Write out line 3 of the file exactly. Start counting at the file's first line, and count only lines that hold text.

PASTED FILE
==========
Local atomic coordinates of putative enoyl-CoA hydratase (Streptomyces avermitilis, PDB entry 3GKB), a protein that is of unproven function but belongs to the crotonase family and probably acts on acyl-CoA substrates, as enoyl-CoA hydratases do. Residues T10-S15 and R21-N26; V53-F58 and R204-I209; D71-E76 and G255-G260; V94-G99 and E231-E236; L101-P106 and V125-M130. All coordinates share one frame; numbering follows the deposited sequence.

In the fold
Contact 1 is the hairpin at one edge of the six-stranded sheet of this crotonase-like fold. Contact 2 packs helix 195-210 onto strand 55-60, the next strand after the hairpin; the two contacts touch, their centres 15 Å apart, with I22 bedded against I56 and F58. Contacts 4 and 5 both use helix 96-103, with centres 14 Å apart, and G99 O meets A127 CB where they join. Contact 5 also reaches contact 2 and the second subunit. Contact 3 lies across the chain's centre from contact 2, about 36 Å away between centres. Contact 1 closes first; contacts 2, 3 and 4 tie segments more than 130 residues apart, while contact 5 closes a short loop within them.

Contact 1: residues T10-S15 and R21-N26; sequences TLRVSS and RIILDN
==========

Contact 1 is the hairpin at one edge of the six-stranded sheet of this crotonase-like fold. Contact 2 packs helix 195-210 onto strand 55-60, the next strand after the hairpin; the two contacts touch, their centres 15 Å apart, with I22 bedded against I56 and F58. Contacts 4 and 5 both use helix 96-103, with centres 14 Å apart, and G99 O meets A127 CB where they join. Contact 5 also reaches contact 2 and the second subunit. Contact 3 lies across the chain's centre from contact 2, about 36 Å away between centres. Contact 1 closes first; contacts 2, 3 and 4 tie segments more than 130 residues apart, while contact 5 closes a short loop within them.